Today I started work on my Dreamcatcher installation which will be installed in Modern Art Oxford in March 2008 as part of the Brookes Exhibition which runs for approximately nine days. Part of the installation comprises hundreds of drawings which I will wallpaper on the walls of a room, and in preparation for a trial version of the piece I created about 100 drawings this morning. And it was whilst making these drawings that I became aware of how, after a while, my hand seemed to be working quite independently of my mind. The lines of the drawing had come to form a pattern of sorts and my hand was simply going through the motions, churning out images not of the gate tower of Auschwitz-Birkenau per se, but rather drawings of drawings of the gate-tower of Auschwitz-Birkenau. My memory had become a pattern and although this did at first disconcert me, in the end I came to see it as something positive, insofar as my work on memory and memorials is concerned.
In his book ‘Present Pasts – Urban Palimpsests and the Politics of Memory,’ Andreas Huyssen asks:
“Is it the fear of forgetting that triggers the desire to remember, or is it perhaps the other way around? Could it be that the surfeit of memory in this media-saturated culture creates such overload that the memory system itself is in constant danger of imploding, thus triggering fear of forgetting?”
I would take this further and suggest that the overload of the memory system does not necessarily trigger a fear of forgetting, but rather it triggers forgetting itself. I was also reminded of Frances A. Yates’ book ‘The Art of Memory’ in which she discusses Socrates’ story of the invention of writing by the God Theuth.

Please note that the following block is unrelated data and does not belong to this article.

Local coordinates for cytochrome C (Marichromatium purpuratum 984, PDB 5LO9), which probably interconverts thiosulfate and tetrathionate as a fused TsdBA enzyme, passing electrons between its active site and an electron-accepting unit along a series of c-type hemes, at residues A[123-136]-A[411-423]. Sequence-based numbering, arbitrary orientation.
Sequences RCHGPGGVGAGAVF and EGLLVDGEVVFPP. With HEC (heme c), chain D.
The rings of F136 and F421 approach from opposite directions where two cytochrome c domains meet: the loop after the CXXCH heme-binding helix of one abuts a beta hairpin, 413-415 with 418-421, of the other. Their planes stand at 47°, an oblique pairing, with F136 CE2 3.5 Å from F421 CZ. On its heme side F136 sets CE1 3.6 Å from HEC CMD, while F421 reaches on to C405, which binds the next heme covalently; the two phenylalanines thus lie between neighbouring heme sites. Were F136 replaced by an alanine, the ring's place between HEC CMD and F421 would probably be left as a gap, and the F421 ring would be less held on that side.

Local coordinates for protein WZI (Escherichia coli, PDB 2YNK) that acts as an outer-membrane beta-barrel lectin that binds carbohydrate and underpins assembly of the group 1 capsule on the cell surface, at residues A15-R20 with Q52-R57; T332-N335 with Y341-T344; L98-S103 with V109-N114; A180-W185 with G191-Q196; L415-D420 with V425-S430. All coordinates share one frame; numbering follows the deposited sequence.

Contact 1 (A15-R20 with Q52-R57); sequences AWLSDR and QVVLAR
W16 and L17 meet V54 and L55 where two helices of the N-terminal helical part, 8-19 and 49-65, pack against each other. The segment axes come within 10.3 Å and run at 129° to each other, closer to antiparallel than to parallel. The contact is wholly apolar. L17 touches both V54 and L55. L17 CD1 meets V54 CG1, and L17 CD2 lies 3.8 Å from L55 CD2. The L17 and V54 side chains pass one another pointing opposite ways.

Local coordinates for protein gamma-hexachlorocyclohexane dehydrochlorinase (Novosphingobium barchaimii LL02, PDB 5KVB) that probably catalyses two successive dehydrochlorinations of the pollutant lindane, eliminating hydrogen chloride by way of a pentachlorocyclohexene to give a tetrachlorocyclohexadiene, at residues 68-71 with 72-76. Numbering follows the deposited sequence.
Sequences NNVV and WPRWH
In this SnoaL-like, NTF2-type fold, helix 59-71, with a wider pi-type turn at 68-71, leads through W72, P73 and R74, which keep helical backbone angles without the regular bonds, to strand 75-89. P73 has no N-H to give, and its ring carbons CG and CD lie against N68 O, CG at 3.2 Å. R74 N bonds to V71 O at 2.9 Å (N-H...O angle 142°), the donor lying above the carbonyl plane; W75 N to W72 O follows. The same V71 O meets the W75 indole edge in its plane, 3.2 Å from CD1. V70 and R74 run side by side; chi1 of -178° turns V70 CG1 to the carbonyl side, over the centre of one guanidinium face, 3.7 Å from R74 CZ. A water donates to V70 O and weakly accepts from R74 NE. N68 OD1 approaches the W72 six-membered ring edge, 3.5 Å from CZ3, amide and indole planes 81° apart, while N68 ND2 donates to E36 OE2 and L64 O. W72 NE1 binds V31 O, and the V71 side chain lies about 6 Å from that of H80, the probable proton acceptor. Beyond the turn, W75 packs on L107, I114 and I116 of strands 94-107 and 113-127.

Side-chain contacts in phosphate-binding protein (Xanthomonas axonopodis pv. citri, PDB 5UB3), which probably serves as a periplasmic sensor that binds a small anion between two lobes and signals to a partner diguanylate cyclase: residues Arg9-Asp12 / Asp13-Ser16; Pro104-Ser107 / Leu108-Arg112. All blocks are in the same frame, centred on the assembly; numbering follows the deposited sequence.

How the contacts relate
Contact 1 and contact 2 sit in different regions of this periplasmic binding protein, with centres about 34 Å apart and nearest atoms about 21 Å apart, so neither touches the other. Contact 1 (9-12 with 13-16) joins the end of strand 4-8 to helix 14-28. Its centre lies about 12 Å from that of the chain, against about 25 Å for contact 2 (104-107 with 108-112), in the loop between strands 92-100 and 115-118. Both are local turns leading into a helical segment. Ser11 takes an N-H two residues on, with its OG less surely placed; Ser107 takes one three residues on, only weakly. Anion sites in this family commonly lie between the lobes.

“In the Phaedrus; Socrates tells the story of the God Theuth who invented numbers and arithmetic, geometry and astronomy, draughts and dice, and most importantly of all, letters. The king of all Egypt was the God Thamus who told Theuth that the invention of writing was not, as suggested, an elixir of memory and wisdom, but of reminding; the invention will produce forgetfulness.”
If one equates my line drawings with text, one can see how the re-remembering of the memory of Auschwitz-Birkenau through drawing has resulted (at least whilst making the drawings) in that memory being forgotten. What I’m actually remembering is not my visit, but a memory of that visit. And as such these drawings are somehow equivalent to post-memories; memories we might have of the Holocaust which of course we never experienced.
So what does this mean for the Dreamcatcher work?
The work itself is in part about how we can visit places such as Auschwitz-Birkenau, safe in the knowledge that we can leave; just as we know we’ll always wake from our nightmares. Dreams and nightmares will eventually fade – they will be forgotten; they are unreal, much like our own post-memories of unwitnessed events.
So what is brought into question therefore is how best to remember atrocities such as Auschiwtz, the Holocaust and War in general?